Hamilton’s BUS, by contrast, was to be a commercial bank, funding itself by generating credit for public works. Its primary purpose, following Hamilton’s Report on Public Credit, was to issue credit to the government and private interests for internal improvements and other economic development.
Hamilton said a bank’s function was to generate active capital for agriculture and manufactures, increasing the quantity and quality of labor and industry. The BUS was intended to establish a sovereign currency, a banking system, and a source of credit to build the nation, creating productive wealth, not just financial profit.
It was thus a national development bank, and so was the Second BUS chartered after the First BUS charter expired. Infrastructure and productivity flourished during that period, including completion of the Erie Canal.
But President Andrew Jackson thought only silver or gold coins qualified as an acceptable medium of exchange. He declared war on the bank and shut it down, leaving the country without a national currency or source of national credit for nearly three decades.
When President Lincoln came into office, he was faced with the prospect of a crippling war debt to British-backed banks at 24 to 36 per cent interest. To avoid that “re-conquest by debt,” his government returned to the practice of the American colonists: it issued US notes or “Greenbacks,” actually doubling the money supply.
The National Bank Act was also passed, allowing banks in the national banking system to issue National Bank notes backed by the US Treasury. To join the system, banks had to capitalise their banknotes in part with government debt.
These new money funded not only the war effort but rapid economic development. Most famous was completion of the Transcontinental Railroad, linking both sides of the nation by 1869 and returning a profit to the government.
The telegraph system developed beside the railroad; railroad track expanded; and freight tonnage between New York and Chicago grew 75 per cent. By the end of the war, 90 trains entered Chicago every day (vs. none in 1850).
Factory output boomed, and mechanisation allowed agriculture to flourish, despite one million men being under arms. The money supply was doubled but did not trigger price inflation after the war, because supply and demand rose together, keeping prices in balance”.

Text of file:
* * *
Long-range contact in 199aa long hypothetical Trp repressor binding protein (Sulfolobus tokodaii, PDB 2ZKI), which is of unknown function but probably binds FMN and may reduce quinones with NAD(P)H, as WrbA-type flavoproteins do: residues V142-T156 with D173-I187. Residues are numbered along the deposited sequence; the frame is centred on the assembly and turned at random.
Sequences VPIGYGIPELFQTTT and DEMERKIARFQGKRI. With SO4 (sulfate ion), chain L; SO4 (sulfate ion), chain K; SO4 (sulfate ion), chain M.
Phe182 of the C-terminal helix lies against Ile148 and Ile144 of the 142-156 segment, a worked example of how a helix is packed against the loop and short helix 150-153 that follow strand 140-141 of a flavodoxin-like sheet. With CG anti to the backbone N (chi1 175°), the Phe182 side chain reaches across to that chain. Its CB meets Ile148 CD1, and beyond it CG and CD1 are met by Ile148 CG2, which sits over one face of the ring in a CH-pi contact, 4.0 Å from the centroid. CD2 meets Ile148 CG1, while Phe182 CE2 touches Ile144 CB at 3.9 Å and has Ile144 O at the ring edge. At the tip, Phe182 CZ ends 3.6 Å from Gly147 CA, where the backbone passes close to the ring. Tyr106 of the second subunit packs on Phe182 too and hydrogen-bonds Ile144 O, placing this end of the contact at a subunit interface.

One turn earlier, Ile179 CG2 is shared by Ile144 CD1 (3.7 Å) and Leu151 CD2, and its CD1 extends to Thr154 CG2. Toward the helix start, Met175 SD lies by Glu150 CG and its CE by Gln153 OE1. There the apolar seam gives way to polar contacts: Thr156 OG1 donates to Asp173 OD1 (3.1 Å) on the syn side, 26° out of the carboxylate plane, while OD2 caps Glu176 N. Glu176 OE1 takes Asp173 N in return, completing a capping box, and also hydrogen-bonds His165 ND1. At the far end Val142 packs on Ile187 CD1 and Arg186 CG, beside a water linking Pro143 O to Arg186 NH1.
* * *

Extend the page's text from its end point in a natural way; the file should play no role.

But Lincoln was assassinated, the Greenbacks were discontinued, silver was demonetised, and a deep depression followed. A major banking crisis in 1906 led to passage in 1913 of the Federal Reserve Act, modelled on the Bank of England.
The twelve Federal Reserve Banks are all 100 per cent owned by the private banks in their districts. The national currency is issued as “Federal Reserve Notes,” which are lent or sold to private banks and bond dealers. Rather than issuing dollars, the US government issues debt (bonds, bills and notes), which it sells on the open market to the bond dealers at interest.
Today private banks rather than the government issue most of the money supply by creating dollars on their books as loans. That practice dates back to the post-civil-war era. Before the 1860s, banks printed paper promissory notes called “banknotes” that were redeemable in gold or “real bills” (promises to deliver goods in the future).
These notes were then lent to borrowers. Real bills could not be leveraged, since they were specific to particular goods; but gold could be and was, leading to bank runs when customers doubted their bank’s ability to repay all the claims against its gold. The National Bank Act stabilized that system by maintaining the value of National Bank notes from state to state.
In an effort to get state-chartered banks to join the national banking system, the National Bank Act imposed a heavy tax on their banknotes. But many banks avoided the tax by replacing banknotes with checkbooks: the loan amount was just written into the borrower’s account as a “deposit,” and the borrower wrote his own promissory note in the form of “checkbook money”.
These deposits are counted in the money supply, and that is how banks now “create money” – nearly all of it.
The Federal Reserve was supposed to prevent bank runs by providing reserves, but it obviously failed in that endeavor. The early 1930s saw the worst contagion of bank runs in history.